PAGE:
DFCM faculty member helping make musculoskeletal health a global priority

Jul 9, 2021

Musculoskeletal problems are thought to be the leading reason for visits to primary care physicians, and are one of the top 10 reasons for family physician visits across Canada and globally. 

Despite being the world’s leading cause of pain, disability and health care expenditure, musculoskeletal issues - including low back pain, fractures, arthritis and osteoporosis - are globally under-prioritised according to an international research team including Dr. Deborah Kopansky-Giles, Assistant Professor at DFCM and Professor at the Canadian Memorial Chiropractic College.

The research, and resulting report, was commissioned by the Global Alliance for Musculoskeletal Health and led by Professor Andrew Briggs at Curtin School of Allied Health in Australia. Representing 72 countries and 116 organizations, the research suggests that the prevalence, burden and cost of musculoskeletal health impairments will continue to rise globally, especially in low and middle‐income countries, owing to population growth, population ageing, an increasing prevalence of risk factors.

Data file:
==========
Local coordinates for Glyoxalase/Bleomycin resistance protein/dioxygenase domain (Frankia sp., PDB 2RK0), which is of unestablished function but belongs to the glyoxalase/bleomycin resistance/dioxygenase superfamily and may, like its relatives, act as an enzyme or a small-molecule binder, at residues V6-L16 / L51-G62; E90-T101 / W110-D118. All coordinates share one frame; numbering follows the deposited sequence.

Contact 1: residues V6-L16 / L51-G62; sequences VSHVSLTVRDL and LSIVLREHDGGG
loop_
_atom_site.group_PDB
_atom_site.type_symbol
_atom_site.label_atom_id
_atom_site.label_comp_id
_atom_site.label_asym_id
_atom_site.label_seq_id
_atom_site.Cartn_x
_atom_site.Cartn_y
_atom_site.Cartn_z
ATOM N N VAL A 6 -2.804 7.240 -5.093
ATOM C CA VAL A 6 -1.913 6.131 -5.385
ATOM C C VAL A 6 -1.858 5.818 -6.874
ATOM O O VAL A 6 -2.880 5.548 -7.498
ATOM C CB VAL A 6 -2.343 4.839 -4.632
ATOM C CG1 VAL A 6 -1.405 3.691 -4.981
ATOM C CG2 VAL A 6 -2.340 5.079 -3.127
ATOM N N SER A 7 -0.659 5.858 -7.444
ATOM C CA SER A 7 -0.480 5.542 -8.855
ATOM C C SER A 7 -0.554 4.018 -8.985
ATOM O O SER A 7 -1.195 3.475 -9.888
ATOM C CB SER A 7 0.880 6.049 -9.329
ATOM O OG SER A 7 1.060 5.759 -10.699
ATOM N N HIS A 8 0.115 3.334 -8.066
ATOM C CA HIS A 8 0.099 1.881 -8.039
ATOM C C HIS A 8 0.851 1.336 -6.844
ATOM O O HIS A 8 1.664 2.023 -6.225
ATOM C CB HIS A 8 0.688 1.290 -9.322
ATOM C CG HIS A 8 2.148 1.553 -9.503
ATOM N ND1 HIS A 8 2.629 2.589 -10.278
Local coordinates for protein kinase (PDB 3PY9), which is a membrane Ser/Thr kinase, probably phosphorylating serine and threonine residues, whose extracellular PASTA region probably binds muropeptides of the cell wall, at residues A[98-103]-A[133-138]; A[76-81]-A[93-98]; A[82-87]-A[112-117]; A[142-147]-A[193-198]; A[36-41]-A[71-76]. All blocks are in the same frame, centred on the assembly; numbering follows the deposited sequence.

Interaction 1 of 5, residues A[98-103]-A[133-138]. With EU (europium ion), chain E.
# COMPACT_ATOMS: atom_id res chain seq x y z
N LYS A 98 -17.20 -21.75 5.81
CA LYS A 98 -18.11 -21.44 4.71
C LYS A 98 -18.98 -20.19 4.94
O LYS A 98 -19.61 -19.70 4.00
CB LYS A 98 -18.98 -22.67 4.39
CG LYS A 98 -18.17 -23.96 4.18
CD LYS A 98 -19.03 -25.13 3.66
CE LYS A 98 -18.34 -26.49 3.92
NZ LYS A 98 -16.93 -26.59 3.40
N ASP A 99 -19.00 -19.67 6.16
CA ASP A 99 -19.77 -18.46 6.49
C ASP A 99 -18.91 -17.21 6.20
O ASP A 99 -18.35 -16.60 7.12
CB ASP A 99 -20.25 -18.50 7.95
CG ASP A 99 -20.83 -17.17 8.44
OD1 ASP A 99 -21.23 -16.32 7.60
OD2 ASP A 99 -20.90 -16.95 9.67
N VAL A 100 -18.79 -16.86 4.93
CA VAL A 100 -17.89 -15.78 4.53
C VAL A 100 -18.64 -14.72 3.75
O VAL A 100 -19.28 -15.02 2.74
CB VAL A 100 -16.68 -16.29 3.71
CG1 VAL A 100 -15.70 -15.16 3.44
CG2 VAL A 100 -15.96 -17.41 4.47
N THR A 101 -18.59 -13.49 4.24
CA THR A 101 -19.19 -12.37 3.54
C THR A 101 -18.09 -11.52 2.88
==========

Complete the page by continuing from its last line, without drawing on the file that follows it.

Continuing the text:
“One of the limiting factors to reform efforts is that no global-level strategic response to the burden of disability has been developed – until now. This novel data-driven initiative will be critical to guiding global-level work in health reform, such as that undertaken by the World Health Organization (WHO),” says Professor Briggs. 

The report proposes eight key pillars for health systems to strengthen musculoskeletal health, from leadership and financing to engagement and surveillance.

“Musculoskeletal issues significantly affect quality of life for people and their families, and place an enormous burden on family doctors and other primary care providers as well as health economies. Yet, they are generally poorly managed,” says Dr. Kopansky-Giles, who is a DFCM researcher and recently completed her term as Health Professional Educator co-lead.

“Recent efforts to improve training and education are showing some improvements, such as an updated musculoskeletal curriculum for family medicine residents at U of T, but much more needs to be done. This blueprint, which includes perspectives from patients, health advocates, clinicians, teachers, policy makers and researchers, in countries with various levels of economic health, provides an excellent baseline from which Canada, the WHO and other countries can build their musculoskeletal health policies.”  

The international team of researchers is from: University of Sydney; University of Toronto; Canadian Memorial Chiropractic College, Kathmandu University and the University of Southern Denmark. The full report and an executive summary are now available.